As one of the blogger friends has mentioned in the comments of the previous post, this time around the wish was not a simple new year. Some wished a great English New Year, Some a great Christian New Year, and some a prosperous Gregorain New Year. In fact, in my previous post, I myself was wondering why we do not name it as the Christian New Year.
However, at this point of time, 2017 years After Christ, I think we should not be so fussy. The Gregorian calendar has now become the international standard for dating (no pun intended). So be it.
In fact, unless we are specifically reminded that celebrating the Gregorain new year is endemic to our cultural values, we will not start thinking seriously that it has the potential to uproot us from our native culture and religion.
Now imagine what would happen if every country, every region, every religion, and every sect rigorously started using its own version of calendar rejecting all other versions. In India itself we would have more than hundred types of calendars. If you boarded the train at Bareilly on 07.02. 2032, you would wake up in Bangalore after two days on 05.04.2130.
And imagine how difficult the life of the air traffic controllers and the pilots would be. Even Google and Microsoft will have a hard time to construct special algorithms to match your religious and cultural sensibilities and sense of time.
At the same time the same generosity should be extended to many other practices. Reservations have been expressed about the International Day of Yoga. A couple of years back clerics in Egypt issued edicts against yoga terming it as un-islamic. Even though yoga is more widely practiced in the Christain majority countries of the west than the country of its origin, Churches have expressed their disapproval.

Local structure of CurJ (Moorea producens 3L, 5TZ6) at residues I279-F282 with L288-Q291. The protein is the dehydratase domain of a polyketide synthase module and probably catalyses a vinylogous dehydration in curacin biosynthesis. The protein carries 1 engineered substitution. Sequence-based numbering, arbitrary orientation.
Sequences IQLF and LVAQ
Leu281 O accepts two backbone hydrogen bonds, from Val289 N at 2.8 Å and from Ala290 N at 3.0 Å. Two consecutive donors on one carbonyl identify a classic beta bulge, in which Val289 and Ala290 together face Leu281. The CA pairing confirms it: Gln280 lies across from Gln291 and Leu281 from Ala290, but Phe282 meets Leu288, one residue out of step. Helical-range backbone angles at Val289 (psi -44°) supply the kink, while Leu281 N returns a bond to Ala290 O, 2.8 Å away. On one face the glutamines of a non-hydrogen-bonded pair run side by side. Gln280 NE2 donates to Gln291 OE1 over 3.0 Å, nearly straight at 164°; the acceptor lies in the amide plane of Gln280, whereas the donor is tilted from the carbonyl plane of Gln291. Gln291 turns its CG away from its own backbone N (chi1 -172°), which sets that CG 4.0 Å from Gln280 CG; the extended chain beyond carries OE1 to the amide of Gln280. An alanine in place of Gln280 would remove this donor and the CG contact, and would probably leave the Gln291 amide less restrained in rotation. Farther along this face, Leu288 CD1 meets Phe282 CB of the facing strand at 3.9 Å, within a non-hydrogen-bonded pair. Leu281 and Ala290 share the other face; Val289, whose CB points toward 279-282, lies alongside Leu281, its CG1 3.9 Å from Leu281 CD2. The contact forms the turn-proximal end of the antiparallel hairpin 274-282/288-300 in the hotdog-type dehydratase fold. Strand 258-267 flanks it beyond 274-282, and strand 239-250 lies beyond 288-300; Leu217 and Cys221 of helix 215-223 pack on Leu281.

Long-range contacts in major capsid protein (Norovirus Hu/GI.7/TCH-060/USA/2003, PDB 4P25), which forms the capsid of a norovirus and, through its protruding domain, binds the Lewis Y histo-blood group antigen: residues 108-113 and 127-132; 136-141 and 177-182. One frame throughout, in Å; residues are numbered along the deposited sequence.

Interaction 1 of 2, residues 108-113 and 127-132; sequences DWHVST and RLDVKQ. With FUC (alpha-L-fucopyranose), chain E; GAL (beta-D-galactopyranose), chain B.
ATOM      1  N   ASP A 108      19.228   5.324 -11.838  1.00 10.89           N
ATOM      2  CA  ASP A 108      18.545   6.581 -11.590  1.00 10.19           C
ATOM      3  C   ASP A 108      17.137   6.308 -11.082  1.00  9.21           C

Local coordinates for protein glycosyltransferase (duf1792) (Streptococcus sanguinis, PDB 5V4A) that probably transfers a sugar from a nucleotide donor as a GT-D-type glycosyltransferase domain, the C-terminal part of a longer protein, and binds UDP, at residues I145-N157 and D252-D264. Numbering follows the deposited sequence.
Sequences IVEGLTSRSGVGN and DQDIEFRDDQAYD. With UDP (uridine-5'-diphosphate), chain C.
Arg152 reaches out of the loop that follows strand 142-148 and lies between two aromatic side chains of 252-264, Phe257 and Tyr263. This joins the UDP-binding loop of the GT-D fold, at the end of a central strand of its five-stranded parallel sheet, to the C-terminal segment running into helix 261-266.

Maybe, to avoid confrontation with the church, some yogic practitioners came up with a theory that yoga originated in the West. But I don’t think even such a theory will pacify the people who think yoga is a type of a subtle invasion to uproot people from their cultural and religious roots.
People who object to yoga on religious grounds should read the primary treatise on yoga: Patanjali’s yogasutras. To be a yogi you do not need first of all to believe in any particular concept of God, or heaven, or origin of the universe.
Mad Charvak says that this is the very reason religious leaders are afraid of yoga. Religions are driven by faith. When people follow reason and experimentation based on cause and effect there are chances that they will see through the various schemes they propagate in the name of religious faith.
Last year I did not want to wish my loved ones A Happy New Year. Let me assure you it was not for any religious reason. I was alarmed going through what some leading thinkers over the ages had said about happiness.
This year let me wish everyone to start the new year on a poetic note. To help your poetic journey, my anthology of poems – teach me to dream– will be available for free download from 3rd to 5th Jan 2018.